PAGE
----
A set of Bluetooth headphones can help you get the most out of your cell phone, tablet, MP3 player, laptop or desktop computer. Most mobile devices and computers are Bluetooth compatible, so you can use almost any Bluetooth headphones with them without downloading additional software. If your device isn't Bluetooth compatible, you can still often use Bluetooth headphones with the right Bluetooth adapter.

The Jabra Elite 75t true wireless earbuds are the best Bluetooth earbuds because they sound great, feel comfortable in the ears, and offer the convenience of being completely cable-free. Compared with our previous top pick, the Elite 65t, the new earbuds have a smaller, lighter form, as well as better battery life (seven and a half hours per charge, up from five) and simpler controls. Jabra did away with the smaller, separate volume controls of the 65t and now offers one large, easy-to-press multifunction button on each earbud to control functions such as play/pause, volume, track skip, and digital-assistant activation. The four-microphone array and improved active wind-noise reduction keep your voice sounding exceptionally clear over phone calls. Though the Elite 75t earbuds don’t have active noise cancellation, they block out much of the noise around you and have a transparency mode so that you can choose to hear your surroundings when you need to. The pocket-sized storage case charges via USB-C and holds a little over two full charges. Plus, a two-year warranty from Jabra will protect you from any unexpected hiccups.
At an original price of $300, the Master & Dynamic MW07 Plus is one of the priciest pairs of true wireless earbuds available. Although these earbuds feel very well built, they have some flaws that we might be more inclined to overlook in less-expensive options. The ANC is minimally effective. The metal case, while pretty, is heavy in a pocket. And although the drivers sound like they are of high quality, the tuning is just a little too boosted in the lows and highs. Those drawbacks don’t make the MW07 Plus a bad pair of earbuds, but they may make it not worth the price tag.
Testing conducted by Apple in October 2019 using preproduction AirPods Pro with Wireless Charging Case and software paired with iPhone 11 Pro Max units and prerelease software. The playlist consisted of 358 unique audio tracks purchased from the iTunes Store (256-Kbps AAC encoding). Volume was set to 50% and Active Noise Cancellation was enabled. With Active Noise Cancellation and Transparency turned off, listening time was up to 5 hours. Testing consisted of full AirPods Pro battery discharge while playing audio until the first AirPod Pro stopped playback. Battery life depends on device settings, environment, usage, and many other factors.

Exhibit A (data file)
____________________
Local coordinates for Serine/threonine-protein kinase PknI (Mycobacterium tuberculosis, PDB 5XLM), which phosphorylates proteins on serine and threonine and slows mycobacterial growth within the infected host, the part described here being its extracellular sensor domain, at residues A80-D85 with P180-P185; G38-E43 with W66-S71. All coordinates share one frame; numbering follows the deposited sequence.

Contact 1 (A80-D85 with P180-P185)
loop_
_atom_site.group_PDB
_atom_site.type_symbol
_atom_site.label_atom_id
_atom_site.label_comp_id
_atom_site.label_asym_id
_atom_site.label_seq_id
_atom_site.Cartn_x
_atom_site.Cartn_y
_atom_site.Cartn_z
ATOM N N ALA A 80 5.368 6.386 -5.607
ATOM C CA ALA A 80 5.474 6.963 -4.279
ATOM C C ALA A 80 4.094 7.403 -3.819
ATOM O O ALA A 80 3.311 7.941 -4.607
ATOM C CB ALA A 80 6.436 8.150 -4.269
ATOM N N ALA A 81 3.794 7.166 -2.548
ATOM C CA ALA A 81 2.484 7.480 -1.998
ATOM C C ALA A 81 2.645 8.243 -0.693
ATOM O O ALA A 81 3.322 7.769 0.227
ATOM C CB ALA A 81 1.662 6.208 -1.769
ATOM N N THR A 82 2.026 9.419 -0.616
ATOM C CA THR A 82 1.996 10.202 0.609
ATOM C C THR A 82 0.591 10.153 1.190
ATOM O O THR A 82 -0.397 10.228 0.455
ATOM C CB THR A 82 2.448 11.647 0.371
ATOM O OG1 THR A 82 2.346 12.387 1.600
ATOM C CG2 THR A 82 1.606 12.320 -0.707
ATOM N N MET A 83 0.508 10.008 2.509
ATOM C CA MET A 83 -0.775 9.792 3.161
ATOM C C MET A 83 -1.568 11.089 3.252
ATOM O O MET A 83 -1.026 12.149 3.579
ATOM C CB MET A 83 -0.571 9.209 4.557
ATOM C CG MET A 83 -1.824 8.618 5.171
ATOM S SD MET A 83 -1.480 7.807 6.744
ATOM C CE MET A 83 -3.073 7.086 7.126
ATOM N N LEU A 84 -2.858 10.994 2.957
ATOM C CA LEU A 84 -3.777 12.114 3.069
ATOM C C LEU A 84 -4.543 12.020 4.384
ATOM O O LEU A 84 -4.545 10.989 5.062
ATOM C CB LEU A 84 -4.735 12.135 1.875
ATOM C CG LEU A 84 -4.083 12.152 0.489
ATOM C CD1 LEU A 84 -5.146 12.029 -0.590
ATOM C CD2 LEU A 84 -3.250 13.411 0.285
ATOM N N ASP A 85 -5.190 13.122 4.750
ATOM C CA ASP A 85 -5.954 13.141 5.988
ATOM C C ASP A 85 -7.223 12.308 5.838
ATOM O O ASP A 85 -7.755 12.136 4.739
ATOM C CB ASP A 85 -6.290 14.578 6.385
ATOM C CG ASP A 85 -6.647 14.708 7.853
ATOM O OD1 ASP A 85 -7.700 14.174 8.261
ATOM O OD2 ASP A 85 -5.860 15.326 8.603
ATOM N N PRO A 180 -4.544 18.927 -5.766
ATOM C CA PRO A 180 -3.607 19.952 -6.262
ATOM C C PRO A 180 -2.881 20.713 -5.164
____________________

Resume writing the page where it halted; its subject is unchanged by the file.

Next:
If you don’t like the cumbersome design of over-ear headphones and prefer headphones with a smaller footprint, earbuds and in-ears can be a good choice. But if you don’t like having a wire going to your phone and prefer the freedom of wireless technology (or maybe your phone doesn’t even have an audio jack), wireless earbuds and in-ears are even better.

Brent Butterworth really liked the EarFun Free pair’s sound and fit. And the rest of us do too. For the price, the audio quality is pretty fantastic, with clear highs and slightly boosted lows that don’t blur the mids, giving a nice sense of space to music. The fit is comfortable, as well. The control buttons are quiet, but when you press them, they can cause the earbuds to push into your ear in a mildly uncomfortable way. The real problem is that we tested five pairs, and three had technical issues. EarFun representatives said that the first samples we received may have been left over from its Kickstarter campaign, but this was enough of a concern for us to hold off on making these earbuds a budget pick.
If you’re an Android user, and especially a Samsung Galaxy owner, you’ll want to check out the Galaxy Buds. They’ll work with any Android phone and even iPhones, mind you, but Samsung users get an easier pairing process (just open the case while it’s near your phone) and a proprietary high-quality audio codec. Even without those perks, the Galaxy Buds are impressive at their affordable price point. Samsung tapped AKG’s sound expertise to tune the drivers with a balanced sound profile. They won’t replace a pair of studio monitors, but our reviewers say the Galaxy Buds will produce a pleasant result that you can further tweak using EQ presets in the companion app.